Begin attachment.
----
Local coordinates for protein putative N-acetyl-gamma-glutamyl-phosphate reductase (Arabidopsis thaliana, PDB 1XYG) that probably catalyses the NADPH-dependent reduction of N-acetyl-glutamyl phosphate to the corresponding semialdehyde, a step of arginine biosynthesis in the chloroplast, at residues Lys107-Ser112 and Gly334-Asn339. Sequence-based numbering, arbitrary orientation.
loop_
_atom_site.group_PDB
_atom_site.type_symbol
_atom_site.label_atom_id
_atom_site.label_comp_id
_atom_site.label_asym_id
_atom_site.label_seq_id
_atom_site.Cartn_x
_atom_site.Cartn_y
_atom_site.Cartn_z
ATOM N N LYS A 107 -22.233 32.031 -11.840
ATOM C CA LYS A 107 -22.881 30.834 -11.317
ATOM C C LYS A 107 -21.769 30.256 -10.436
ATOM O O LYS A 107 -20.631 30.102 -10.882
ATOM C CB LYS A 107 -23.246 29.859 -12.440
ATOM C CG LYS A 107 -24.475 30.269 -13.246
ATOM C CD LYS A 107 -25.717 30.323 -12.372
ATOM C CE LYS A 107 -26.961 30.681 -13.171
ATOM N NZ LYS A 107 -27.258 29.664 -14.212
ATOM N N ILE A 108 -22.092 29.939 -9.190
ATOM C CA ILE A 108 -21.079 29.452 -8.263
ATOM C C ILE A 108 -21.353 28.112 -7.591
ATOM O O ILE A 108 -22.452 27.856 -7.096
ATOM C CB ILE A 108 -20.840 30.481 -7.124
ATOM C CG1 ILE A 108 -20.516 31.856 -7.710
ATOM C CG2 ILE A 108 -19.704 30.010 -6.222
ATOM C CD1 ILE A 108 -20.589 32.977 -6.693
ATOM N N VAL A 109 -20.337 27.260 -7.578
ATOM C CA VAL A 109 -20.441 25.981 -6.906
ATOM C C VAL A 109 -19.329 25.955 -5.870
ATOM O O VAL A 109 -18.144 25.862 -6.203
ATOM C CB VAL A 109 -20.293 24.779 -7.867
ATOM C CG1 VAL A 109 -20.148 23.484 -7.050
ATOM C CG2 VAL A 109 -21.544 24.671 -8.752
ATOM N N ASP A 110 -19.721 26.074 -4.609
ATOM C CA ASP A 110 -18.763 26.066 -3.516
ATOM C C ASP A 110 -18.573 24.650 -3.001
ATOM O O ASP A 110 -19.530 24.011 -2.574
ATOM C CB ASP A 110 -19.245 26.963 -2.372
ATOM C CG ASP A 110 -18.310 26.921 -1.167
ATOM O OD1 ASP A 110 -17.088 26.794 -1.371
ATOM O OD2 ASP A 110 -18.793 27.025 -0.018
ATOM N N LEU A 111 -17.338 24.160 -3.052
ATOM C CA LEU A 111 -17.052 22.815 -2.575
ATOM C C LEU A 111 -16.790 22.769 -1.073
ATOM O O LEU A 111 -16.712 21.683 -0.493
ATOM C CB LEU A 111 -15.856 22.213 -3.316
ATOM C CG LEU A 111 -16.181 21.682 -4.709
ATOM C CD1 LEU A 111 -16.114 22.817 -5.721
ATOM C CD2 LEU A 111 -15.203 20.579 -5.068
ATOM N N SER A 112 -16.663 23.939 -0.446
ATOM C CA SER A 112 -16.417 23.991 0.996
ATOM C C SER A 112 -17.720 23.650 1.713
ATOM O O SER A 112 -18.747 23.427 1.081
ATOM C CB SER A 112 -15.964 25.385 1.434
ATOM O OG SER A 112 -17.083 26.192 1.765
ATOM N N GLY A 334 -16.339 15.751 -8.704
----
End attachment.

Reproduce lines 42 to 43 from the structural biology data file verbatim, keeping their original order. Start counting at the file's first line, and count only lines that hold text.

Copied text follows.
ATOM O OD1 ASP A 110 -17.088 26.794 -1.371
ATOM O OD2 ASP A 110 -18.793 27.025 -0.018